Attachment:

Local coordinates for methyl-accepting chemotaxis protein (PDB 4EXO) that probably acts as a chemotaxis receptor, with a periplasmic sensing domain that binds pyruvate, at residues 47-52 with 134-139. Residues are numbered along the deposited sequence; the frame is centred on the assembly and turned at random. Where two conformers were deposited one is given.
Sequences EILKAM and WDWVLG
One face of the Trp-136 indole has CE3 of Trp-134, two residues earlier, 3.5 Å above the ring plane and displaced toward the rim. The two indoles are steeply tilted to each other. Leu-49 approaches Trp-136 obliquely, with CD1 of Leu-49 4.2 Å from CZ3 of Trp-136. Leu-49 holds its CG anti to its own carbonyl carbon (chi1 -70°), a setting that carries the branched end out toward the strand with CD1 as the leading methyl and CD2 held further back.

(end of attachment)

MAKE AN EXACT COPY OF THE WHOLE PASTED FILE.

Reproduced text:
Local coordinates for methyl-accepting chemotaxis protein (PDB 4EXO) that probably acts as a chemotaxis receptor, with a periplasmic sensing domain that binds pyruvate, at residues 47-52 with 134-139. Residues are numbered along the deposited sequence; the frame is centred on the assembly and turned at random. Where two conformers were deposited one is given.
Sequences EILKAM and WDWVLG
One face of the Trp-136 indole has CE3 of Trp-134, two residues earlier, 3.5 Å above the ring plane and displaced toward the rim. The two indoles are steeply tilted to each other. Leu-49 approaches Trp-136 obliquely, with CD1 of Leu-49 4.2 Å from CZ3 of Trp-136. Leu-49 holds its CG anti to its own carbonyl carbon (chi1 -70°), a setting that carries the branched end out toward the strand with CD1 as the leading methyl and CD2 held further back.